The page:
Ohio - Accused Nazi Guard Demjanjuk to Be Sent to Germany
Ohio - John Demjanjuk, who Munich prosecutors are investigating over his role as a guard at a Nazi concentration camp, is scheduled to be extradited to Germany from the U.S. on April 5, his lawyer said.
Demjanjuk, who lives in Ohio and was stripped of his U.S. citizenship, will be put on a plane on April 5 and arrive in Munich the following morning, Guenther Maull, his court- appointed attorney.
“Prosecutors seem to plan to charge him saying he must have participated because he was there and it can’t have been any other way,” said Maull. “I don’t think that argument would stand the test of the law.”
German prosecutors are investigating Demjanjuk, 88, on charges he participated in the murder of 29,000 Jews in the Sobibor concentration camp in Poland. Demjanjuk is likely to be charged with accessory to murder after the probe, the prosecutors said March 11.
Anton Winkler, spokesman for the Munich prosecutors, didn’t immediately return a call seeking comment. Ulrich Staudigl, a spokesman for the Justice Ministry in Berlin, declined to comment.
Demjanjuk, who gained U.S. citizenship in 1958, was extradited to Israel in 1986 to face charges he was the sadistic SS guard known as “Ivan the Terrible,” who tortured Jewish prisoners while herding them into gas chambers at the Treblinka extermination camp in German-occupied Poland. His 1988 conviction and death sentence were overturned by Israel’s Supreme Court in 1993 and Demjanjuk returned to the U.S.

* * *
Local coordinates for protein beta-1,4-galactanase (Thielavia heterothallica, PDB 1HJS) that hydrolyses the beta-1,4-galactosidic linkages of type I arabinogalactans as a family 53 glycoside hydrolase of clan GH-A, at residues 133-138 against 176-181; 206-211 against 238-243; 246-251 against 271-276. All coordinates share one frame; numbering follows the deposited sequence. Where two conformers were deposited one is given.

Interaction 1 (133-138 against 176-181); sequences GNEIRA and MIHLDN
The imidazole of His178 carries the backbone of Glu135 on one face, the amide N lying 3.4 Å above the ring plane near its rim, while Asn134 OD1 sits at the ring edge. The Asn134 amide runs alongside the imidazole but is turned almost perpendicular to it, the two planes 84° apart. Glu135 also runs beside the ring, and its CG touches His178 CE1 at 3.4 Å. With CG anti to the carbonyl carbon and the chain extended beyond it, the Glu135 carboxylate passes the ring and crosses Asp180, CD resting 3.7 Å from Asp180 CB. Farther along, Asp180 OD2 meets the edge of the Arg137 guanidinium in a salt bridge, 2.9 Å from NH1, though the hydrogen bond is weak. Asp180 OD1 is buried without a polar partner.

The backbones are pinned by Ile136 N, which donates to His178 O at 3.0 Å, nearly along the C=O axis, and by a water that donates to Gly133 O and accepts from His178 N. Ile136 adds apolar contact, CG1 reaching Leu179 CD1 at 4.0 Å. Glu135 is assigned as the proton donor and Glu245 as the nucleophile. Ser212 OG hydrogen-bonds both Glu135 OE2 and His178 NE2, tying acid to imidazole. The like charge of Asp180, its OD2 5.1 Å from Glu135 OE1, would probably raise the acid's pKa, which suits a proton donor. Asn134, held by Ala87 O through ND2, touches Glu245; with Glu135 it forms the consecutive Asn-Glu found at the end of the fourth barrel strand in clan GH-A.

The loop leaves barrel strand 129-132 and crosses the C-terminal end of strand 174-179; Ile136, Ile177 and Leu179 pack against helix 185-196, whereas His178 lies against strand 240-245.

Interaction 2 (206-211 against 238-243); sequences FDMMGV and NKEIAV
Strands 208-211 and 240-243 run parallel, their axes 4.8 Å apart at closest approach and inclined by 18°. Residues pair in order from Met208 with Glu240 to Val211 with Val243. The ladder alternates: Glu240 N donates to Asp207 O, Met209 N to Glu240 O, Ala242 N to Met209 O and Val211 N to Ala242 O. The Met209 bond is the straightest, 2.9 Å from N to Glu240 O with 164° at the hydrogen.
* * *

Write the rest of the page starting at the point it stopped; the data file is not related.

German investigators reviewed an identification card they obtained from the U.S. Office of Special Investigations and concluded it was authentic. Demjanjuk served in Sobibor from March to September 1943, according to Munich prosecutors.
A native of what is now Ukraine, Demjanjuk has denied ever serving the Nazis and said his fear of being sent back to the Soviet Union prompted him to falsely assert on his U.S. visa application that was a farmer in Poland during the war.
Germany’s Central Unit For the Investigation of Nazi Crimes, based in Ludwigsburg, had probed Demjanjuk for several years and suggested he should be charged.
The Federal Court of Justice, the country’s top criminal court, in December instructed the Munich Regional Court to take over the case because Demjanjuk had lived in various Bavarian cities between 1945 and 1951.
An estimated 6 million Jews as well as resistance fighters, gypsies and homosexuals were killed in Nazi death camps across Europe in territories occupied by Germany during the war.
Germany lifted its statute of limitations for murder in 1979, allowing prosecution of Nazi criminals in its courts to continue. Murder and genocide are the only crimes under German law with no applicable statute of limitations, which bar prosecution after a certain period of time.
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